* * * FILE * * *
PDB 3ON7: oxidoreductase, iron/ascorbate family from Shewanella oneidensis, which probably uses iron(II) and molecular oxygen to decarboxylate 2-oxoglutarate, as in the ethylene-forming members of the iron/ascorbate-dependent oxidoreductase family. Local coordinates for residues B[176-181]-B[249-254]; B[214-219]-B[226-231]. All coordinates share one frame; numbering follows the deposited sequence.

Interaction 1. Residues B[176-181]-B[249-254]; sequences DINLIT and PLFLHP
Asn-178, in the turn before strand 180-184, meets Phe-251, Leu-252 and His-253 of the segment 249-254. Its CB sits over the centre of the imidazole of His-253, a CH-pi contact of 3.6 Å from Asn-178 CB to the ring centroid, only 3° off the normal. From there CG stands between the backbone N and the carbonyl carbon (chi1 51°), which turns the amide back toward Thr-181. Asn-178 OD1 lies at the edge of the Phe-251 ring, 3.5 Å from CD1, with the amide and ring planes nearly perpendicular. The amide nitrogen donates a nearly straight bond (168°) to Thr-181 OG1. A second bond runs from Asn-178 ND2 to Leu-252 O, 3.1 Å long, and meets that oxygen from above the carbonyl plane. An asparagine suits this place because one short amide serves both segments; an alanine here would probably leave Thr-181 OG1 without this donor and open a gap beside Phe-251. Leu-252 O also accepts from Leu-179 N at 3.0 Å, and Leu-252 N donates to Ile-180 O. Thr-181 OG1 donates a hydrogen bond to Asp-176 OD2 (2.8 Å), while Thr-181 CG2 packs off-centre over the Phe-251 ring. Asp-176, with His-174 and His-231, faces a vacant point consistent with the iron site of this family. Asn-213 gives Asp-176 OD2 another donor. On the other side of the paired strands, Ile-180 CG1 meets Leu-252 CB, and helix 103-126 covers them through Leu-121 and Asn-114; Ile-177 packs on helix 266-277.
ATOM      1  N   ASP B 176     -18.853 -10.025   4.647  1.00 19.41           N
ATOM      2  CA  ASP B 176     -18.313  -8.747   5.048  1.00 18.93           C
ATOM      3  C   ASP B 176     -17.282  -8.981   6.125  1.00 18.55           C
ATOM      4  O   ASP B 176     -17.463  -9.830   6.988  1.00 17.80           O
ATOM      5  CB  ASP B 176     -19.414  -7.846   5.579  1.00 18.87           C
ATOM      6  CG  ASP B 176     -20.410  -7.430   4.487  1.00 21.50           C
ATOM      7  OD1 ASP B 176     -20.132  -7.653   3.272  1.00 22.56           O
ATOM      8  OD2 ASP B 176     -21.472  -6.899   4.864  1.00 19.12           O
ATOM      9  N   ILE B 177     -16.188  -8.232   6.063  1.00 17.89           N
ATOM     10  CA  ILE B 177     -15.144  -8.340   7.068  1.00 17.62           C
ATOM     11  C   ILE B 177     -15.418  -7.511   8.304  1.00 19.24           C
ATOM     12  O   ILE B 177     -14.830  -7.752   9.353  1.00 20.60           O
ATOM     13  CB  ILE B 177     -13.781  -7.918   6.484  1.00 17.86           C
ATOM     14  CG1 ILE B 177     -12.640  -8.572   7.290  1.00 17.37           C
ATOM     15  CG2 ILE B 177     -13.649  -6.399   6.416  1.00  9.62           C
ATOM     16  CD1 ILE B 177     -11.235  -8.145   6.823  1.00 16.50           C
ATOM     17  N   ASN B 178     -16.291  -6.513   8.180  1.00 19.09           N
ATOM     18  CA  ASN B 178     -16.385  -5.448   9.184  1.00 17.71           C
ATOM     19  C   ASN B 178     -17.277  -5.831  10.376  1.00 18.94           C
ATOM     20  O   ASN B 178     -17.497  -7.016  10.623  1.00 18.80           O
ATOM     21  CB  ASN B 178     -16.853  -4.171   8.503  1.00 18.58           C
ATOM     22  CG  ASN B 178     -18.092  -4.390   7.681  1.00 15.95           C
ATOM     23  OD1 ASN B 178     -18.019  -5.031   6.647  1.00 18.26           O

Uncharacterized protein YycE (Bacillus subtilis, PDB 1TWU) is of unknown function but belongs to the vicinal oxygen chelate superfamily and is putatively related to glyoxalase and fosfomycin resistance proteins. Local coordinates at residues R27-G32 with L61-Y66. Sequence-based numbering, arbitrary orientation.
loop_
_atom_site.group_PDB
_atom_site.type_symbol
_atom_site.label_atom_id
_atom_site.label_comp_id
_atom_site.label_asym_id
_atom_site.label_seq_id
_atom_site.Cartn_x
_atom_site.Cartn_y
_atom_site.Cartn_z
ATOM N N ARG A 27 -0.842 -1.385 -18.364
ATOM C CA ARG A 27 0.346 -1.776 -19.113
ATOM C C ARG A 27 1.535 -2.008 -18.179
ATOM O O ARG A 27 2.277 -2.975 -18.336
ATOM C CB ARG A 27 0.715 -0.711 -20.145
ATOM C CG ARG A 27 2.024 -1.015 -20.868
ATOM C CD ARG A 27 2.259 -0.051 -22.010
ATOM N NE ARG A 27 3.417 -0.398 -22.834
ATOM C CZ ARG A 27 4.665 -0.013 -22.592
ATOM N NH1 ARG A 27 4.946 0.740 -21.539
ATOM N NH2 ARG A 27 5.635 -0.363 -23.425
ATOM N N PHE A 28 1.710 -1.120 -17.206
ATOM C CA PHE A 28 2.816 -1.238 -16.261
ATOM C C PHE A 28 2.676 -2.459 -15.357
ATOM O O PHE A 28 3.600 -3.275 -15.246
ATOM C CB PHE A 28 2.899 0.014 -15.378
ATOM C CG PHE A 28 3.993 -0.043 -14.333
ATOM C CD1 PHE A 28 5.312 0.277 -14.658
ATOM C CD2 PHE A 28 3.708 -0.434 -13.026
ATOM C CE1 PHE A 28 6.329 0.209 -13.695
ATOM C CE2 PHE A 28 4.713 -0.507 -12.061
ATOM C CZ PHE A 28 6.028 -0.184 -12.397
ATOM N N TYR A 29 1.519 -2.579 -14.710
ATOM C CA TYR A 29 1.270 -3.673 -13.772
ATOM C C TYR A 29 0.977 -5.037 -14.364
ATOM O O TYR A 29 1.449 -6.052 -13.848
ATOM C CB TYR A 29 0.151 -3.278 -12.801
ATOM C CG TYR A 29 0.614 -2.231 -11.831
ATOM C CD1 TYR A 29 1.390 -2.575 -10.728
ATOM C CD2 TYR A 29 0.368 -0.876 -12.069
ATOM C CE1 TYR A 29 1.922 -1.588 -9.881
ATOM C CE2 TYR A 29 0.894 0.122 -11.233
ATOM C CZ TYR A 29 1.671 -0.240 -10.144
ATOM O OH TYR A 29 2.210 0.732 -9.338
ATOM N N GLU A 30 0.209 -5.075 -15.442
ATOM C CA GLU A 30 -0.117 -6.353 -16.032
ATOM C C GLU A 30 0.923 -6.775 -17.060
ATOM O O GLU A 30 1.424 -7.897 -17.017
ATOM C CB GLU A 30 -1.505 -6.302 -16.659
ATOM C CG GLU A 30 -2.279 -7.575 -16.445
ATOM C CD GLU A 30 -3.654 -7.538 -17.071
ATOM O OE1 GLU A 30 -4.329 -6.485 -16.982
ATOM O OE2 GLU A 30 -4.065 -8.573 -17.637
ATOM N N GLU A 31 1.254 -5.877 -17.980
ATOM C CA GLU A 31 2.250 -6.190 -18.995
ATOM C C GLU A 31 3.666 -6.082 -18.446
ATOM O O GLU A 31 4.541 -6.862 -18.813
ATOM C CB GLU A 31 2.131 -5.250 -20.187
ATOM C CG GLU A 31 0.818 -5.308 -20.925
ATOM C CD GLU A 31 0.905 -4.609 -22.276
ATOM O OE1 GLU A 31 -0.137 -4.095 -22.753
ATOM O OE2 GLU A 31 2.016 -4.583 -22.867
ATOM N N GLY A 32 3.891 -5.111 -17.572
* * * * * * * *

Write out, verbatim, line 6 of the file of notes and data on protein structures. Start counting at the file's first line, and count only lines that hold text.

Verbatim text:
ATOM      3  C   ASP B 176     -17.282  -8.981   6.125  1.00 18.55           C